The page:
AMHERST, Mass. (WGGB) — Sergeant Todd Lang has seen and heard it all in his seventeen years on the force.
“People are eating, reading newspapers,” while driving, he says. Just today, he says, he pulled over several distracted looking drivers. “One of their excuses was, they were downloading music.”
That’s an excuse? Sounds more like a confession. And while Sgt. Lang and his colleagues understand the conveniences of cell phones, they’re not tolerating use of the devices on their streets, at least not to the point of distraction.
“You can use a cell phone in your vehicle but you have to keep one hand on the steering wheel at all times,” he points out. Cell phones are completely illegal in Massachusetts, however, for drivers younger than 18. They’re also illegal in Connecticut for everyone, unless the device is being used hands-free.
Not that distracted driving started with the advent of cell phones. Man’s best friend can be safety’s worst enemy. “People with dogs, specifically lap dogs,” Sgt. Lang explains, are a danger. “They ride with them and they have them out the window, and they’re just not paying attention.”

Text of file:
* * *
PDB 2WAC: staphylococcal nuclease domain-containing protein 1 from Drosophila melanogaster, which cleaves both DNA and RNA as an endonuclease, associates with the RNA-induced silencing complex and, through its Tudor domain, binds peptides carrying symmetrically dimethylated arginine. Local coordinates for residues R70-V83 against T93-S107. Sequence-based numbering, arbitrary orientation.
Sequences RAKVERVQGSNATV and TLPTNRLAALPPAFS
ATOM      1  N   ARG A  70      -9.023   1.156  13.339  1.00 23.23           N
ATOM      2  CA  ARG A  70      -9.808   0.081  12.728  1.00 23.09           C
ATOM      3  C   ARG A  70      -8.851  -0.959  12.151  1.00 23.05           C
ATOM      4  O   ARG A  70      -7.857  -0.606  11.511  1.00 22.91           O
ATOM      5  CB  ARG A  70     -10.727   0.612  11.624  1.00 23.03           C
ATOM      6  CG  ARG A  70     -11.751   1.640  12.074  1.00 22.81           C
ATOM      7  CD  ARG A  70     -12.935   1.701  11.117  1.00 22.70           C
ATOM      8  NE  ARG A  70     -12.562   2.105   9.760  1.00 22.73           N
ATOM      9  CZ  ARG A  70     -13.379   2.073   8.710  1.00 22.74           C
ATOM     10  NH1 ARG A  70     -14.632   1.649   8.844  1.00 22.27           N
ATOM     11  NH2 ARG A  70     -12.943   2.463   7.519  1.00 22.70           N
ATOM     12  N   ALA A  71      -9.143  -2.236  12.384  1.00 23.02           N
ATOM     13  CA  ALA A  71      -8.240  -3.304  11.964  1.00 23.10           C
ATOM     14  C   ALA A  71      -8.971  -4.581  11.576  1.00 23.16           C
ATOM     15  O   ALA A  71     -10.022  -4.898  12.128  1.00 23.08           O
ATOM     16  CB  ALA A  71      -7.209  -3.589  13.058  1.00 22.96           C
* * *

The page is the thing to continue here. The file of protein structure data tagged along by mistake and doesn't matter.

Amherst Police have been cracking down on distracted drivers since Monday, but the problem is ongoing, says Lang. “Texting, nowadays, as well as cell phone use – everybody uses it, people of all ages now.”
A National Safety Council study released in 2010 indicates that 28% of all motor vehicle crashes involve drivers talking or texting on cell phones. Apart from the obvious dangers though, Sgt. Lang says the cost should be enough to be an automatic hang-up.
“The first offense [in Massachusetts] is a $100 fine, and then it increases from there. Second offense, $200; additional $100 for each offense”.